• All about Paternity Testing & The Blood type Chart

    Posted on March 5, 2013 by in Uncategorized

    Paternity issues are among the most challenging problems that people could possibly deal with. If you wish to determine whether you are the father of an alleged child for any particular reason, you can either use a blood type chart (a rather old fashioned and obsolete method) or opt for DNA paternity testing. This article highlights the major steps involved when testing for paternity using the above mentioned two methods.

    Blood Type Chart

    Determining paternity by blood type chart is one of the earliest forms of tests administered in order to decide on the paternity of a child.

    Paternity Blood type Chart

    Paternity Blood type Chart

    The main advantages of this type of test are the fact that it is relatively cheap, easy to administer and interpret. Even though a blood type chart is more of an elimination method rather than a confirmatory test, it may still assist in excluding potential fathers as being the child’s daddy. Determining paternity by DNA is more of a stringent and expensive test than that of blood type testing.

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    Paternity Testing using a Blood Type Chart

    Steps in determining paternity by blood type chart:

    Step 1: Blood Type of Mother and Child

    The blood type of both mother and child must be determined. This result will then be tabulated for further comparisons.

    Step 2: Interpret Your Chart Results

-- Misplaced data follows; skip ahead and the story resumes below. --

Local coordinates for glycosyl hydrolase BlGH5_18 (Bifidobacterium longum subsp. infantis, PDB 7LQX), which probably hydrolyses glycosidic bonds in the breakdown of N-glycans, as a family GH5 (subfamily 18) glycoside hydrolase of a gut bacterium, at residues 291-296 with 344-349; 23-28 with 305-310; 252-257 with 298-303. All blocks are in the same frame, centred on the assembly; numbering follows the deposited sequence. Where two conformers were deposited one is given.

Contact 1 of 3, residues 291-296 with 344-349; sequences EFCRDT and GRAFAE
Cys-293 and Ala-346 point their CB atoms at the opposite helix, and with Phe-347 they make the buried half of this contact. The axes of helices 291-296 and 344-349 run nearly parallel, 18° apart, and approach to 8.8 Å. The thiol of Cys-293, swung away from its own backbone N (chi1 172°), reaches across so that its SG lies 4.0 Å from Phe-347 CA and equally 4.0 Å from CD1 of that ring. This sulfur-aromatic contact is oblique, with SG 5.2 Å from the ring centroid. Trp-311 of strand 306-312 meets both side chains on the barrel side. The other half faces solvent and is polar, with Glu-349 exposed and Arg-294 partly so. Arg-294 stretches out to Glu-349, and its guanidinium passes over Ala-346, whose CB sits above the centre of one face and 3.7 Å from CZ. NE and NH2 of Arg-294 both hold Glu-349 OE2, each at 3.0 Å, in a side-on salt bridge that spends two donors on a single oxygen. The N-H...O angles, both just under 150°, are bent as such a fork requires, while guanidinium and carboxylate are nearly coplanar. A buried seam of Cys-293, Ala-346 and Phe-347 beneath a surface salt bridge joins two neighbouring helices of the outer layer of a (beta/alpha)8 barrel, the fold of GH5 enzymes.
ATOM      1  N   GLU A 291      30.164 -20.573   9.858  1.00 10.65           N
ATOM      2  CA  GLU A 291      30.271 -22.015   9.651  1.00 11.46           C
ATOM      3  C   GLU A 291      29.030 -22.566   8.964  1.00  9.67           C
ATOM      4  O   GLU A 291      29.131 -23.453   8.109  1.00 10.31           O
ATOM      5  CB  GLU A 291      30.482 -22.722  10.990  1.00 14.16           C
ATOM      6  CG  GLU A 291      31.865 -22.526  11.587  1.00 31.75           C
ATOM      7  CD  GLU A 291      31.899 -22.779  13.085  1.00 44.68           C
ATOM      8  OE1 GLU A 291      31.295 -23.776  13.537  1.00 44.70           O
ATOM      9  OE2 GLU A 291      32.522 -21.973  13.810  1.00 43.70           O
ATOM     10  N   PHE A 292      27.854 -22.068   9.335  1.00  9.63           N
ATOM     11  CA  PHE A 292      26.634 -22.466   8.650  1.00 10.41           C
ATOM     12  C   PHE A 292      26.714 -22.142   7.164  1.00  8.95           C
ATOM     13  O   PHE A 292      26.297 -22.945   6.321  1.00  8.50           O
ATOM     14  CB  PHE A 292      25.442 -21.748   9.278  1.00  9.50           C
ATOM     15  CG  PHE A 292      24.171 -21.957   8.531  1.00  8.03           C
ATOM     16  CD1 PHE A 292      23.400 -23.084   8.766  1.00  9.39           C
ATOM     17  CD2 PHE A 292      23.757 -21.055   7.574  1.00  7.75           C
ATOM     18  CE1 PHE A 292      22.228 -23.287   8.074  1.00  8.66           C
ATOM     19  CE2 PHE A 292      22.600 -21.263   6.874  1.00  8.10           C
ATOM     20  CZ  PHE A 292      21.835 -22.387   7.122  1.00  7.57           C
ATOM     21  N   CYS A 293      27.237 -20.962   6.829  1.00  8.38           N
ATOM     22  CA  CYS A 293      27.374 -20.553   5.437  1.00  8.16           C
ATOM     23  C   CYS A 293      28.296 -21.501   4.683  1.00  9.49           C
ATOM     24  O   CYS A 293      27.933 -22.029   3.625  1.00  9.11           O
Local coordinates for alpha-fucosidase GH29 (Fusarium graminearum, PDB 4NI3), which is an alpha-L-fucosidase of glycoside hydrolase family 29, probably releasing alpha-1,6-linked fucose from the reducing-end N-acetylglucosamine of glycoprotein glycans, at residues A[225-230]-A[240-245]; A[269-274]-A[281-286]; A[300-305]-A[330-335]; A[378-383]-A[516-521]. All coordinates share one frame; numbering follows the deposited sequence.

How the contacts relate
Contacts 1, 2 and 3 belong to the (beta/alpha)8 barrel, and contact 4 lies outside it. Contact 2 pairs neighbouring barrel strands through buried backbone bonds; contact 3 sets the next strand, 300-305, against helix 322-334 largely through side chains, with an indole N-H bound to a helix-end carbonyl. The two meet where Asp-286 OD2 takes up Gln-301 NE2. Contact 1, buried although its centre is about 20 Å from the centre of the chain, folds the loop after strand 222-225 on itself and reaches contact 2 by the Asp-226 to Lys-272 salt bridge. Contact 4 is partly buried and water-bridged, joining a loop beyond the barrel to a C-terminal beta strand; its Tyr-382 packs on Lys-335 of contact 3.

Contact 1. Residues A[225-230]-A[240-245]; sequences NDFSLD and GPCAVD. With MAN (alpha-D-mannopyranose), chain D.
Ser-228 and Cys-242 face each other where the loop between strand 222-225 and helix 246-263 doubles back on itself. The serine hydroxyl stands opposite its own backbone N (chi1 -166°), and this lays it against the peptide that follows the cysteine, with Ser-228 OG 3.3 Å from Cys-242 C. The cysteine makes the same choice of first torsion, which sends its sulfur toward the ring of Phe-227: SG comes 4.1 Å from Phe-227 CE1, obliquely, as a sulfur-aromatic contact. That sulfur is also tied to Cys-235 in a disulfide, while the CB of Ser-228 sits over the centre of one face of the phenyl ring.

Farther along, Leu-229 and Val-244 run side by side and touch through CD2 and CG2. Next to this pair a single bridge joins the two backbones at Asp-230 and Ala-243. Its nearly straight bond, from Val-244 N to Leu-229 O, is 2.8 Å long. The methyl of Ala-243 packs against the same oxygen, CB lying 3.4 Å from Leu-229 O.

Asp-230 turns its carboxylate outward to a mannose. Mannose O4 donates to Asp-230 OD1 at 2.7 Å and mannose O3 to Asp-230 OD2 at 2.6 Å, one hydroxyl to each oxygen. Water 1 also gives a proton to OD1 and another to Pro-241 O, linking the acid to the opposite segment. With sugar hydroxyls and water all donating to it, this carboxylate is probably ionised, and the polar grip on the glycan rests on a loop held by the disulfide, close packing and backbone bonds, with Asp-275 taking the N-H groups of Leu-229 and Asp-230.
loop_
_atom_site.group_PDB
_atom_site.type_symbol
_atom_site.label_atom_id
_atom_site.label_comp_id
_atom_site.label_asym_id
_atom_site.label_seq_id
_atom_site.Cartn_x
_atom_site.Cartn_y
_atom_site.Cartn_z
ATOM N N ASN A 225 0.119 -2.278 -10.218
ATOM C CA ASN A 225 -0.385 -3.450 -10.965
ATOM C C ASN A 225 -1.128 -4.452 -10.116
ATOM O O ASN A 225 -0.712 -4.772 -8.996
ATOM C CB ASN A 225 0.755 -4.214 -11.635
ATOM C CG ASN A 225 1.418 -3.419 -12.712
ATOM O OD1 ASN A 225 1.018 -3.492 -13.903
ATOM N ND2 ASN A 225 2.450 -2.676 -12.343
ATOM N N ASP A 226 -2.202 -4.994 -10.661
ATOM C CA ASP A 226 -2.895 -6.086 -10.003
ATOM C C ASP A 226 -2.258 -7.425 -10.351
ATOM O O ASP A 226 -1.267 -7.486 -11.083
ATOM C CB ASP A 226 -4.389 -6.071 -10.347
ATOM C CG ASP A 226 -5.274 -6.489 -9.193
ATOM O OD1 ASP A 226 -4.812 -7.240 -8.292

Interpreting results of a blood type chart is a very simple process that does not require much time, effort or resources. Once the blood types of both mother and child are tabulated, the cell where their corresponding blood vessels intersect should be noted. This particular cell indicates the blood types of all possible fathers of the baby.

    Even though a blood type chart is relatively easy to use and interpret, it has some major limitations. The challenge comes when the child’s blood type is O and that of the mother is AB and vice versa. In such a case, using a blood type chart cannot help you in determining whether you are the biological father of a given child or not. In such instances its best to opt for DNA analysis.

    DNA Paternity Testing

    Since its landmark discovery in 1869, Deoxyribonucleic Acid (DNA) continues to influence medical and industrial disciplines in a positive manner. Forensic science, kinship analysis and paternity testing, are popular uses of DNA profiling. Whether you want to know the biological relationship between a child and its father for emotional or legal reasons DNA paternity testing will assist in answering all your unanswered questions!

    Procedure for DNA Paternity Testing

    Unlike blood type charts, determining paternity by DNA is a complex, laboratory based process that only experienced scientists or health professional may administer. The steps involved are as follows:

    Step 1: DNA Collection

    DNA collection from all parties (mother, possible father and child) must be collected. There are many over-the-counter DNA testing kits available but it’s always best in legal cases to have a professional collect DNA samples instead. DIY kits results are probably not acceptable in a court of law.

    Step 2: DNA Extraction

    After collecting samples, lab technicians will extract the DNA using various scientific methods from all samples.

    Step 3: DNA Analysis

    Once the DNA has been extracted, specific areas on the strand known as loci, are then analyzed. Using high throughput lab protocols such Polymerase Chain Reaction (PCR), Restriction Fragment Length Polymorphism (RFLP) and DNA sequencing, billions of copies of all loci (usually 16 in number) are generated, their base sequences are analysed and then compared to the other samples.

    Step 4: Interpretation of Results

    In order to analyze the data, scientists create a DNA profile of all three sample and have them compared using statistical tools to compute the probability of paternity. Any result higher than 99 % would indicate a positive conclusions.